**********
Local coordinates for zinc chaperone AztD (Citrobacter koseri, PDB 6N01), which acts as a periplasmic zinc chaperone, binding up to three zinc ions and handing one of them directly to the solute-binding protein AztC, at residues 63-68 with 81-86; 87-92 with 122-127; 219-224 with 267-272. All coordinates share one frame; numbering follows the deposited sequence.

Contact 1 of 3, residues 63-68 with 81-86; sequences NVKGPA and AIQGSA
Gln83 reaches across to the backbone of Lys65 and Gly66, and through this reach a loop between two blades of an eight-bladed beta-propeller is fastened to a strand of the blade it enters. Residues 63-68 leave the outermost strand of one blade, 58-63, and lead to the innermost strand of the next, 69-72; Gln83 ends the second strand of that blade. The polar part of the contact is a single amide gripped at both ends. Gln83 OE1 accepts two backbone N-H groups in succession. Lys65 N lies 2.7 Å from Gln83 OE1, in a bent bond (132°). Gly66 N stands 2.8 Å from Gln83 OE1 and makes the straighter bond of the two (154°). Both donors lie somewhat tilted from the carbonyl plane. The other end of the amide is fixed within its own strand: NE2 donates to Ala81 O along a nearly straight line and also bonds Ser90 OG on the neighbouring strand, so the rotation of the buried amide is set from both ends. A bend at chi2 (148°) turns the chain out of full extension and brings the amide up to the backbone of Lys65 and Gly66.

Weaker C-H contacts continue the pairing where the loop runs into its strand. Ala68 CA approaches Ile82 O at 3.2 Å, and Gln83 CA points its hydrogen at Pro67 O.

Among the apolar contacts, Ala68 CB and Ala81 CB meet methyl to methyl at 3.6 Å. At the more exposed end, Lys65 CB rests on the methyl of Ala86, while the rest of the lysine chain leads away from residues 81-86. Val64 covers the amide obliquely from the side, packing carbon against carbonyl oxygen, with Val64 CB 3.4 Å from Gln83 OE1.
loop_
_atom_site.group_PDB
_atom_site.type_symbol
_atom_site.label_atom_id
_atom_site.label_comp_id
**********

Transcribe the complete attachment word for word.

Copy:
Local coordinates for zinc chaperone AztD (Citrobacter koseri, PDB 6N01), which acts as a periplasmic zinc chaperone, binding up to three zinc ions and handing one of them directly to the solute-binding protein AztC, at residues 63-68 with 81-86; 87-92 with 122-127; 219-224 with 267-272. All coordinates share one frame; numbering follows the deposited sequence.

Contact 1 of 3, residues 63-68 with 81-86; sequences NVKGPA and AIQGSA
Gln83 reaches across to the backbone of Lys65 and Gly66, and through this reach a loop between two blades of an eight-bladed beta-propeller is fastened to a strand of the blade it enters. Residues 63-68 leave the outermost strand of one blade, 58-63, and lead to the innermost strand of the next, 69-72; Gln83 ends the second strand of that blade. The polar part of the contact is a single amide gripped at both ends. Gln83 OE1 accepts two backbone N-H groups in succession. Lys65 N lies 2.7 Å from Gln83 OE1, in a bent bond (132°). Gly66 N stands 2.8 Å from Gln83 OE1 and makes the straighter bond of the two (154°). Both donors lie somewhat tilted from the carbonyl plane. The other end of the amide is fixed within its own strand: NE2 donates to Ala81 O along a nearly straight line and also bonds Ser90 OG on the neighbouring strand, so the rotation of the buried amide is set from both ends. A bend at chi2 (148°) turns the chain out of full extension and brings the amide up to the backbone of Lys65 and Gly66.

Weaker C-H contacts continue the pairing where the loop runs into its strand. Ala68 CA approaches Ile82 O at 3.2 Å, and Gln83 CA points its hydrogen at Pro67 O.

Among the apolar contacts, Ala68 CB and Ala81 CB meet methyl to methyl at 3.6 Å. At the more exposed end, Lys65 CB rests on the methyl of Ala86, while the rest of the lysine chain leads away from residues 81-86. Val64 covers the amide obliquely from the side, packing carbon against carbonyl oxygen, with Val64 CB 3.4 Å from Gln83 OE1.
loop_
_atom_site.group_PDB
_atom_site.type_symbol
_atom_site.label_atom_id
_atom_site.label_comp_id